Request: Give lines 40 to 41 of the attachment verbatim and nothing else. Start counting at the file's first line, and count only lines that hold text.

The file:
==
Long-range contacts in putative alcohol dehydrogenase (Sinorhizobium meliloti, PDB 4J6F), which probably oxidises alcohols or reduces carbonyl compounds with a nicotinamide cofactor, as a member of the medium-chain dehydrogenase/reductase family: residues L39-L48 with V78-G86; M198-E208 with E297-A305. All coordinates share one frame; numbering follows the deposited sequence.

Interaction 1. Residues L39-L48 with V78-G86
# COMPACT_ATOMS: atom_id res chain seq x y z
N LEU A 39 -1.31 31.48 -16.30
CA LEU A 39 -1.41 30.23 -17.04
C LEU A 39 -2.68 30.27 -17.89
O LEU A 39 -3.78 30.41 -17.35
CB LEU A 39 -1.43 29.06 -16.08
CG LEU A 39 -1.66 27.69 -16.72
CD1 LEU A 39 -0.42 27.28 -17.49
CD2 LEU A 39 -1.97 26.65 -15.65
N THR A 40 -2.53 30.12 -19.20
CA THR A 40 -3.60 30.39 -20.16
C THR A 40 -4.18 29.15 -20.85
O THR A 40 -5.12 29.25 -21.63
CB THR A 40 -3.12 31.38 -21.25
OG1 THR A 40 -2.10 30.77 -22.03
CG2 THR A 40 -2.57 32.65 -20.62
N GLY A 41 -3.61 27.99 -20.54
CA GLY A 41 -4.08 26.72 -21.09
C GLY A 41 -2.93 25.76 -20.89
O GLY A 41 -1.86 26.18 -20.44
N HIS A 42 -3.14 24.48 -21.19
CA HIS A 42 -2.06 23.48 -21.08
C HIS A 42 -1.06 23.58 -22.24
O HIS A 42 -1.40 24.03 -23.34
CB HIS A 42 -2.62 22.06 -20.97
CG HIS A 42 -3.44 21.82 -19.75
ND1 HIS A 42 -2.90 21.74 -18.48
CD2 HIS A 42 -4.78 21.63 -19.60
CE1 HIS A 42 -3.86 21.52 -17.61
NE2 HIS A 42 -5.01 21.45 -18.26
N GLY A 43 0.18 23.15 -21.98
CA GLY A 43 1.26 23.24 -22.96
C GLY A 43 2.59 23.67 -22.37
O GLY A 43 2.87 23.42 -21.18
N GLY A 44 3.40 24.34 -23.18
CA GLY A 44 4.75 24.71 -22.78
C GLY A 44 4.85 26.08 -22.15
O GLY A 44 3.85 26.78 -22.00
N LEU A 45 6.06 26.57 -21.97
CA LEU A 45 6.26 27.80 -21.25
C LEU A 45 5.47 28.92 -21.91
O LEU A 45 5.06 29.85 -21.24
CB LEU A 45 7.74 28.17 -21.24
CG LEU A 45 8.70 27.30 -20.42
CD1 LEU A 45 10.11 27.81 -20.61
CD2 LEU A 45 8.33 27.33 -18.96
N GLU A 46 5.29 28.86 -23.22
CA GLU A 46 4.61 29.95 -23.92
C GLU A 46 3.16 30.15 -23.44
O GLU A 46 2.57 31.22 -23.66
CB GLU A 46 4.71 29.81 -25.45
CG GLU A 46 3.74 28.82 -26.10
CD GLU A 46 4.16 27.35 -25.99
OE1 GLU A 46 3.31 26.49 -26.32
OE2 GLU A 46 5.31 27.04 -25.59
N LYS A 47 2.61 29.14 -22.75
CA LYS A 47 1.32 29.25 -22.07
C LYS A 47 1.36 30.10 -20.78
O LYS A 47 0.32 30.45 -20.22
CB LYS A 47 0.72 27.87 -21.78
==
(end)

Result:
O GLY A 44 3.85 26.78 -22.00
N LEU A 45 6.06 26.57 -21.97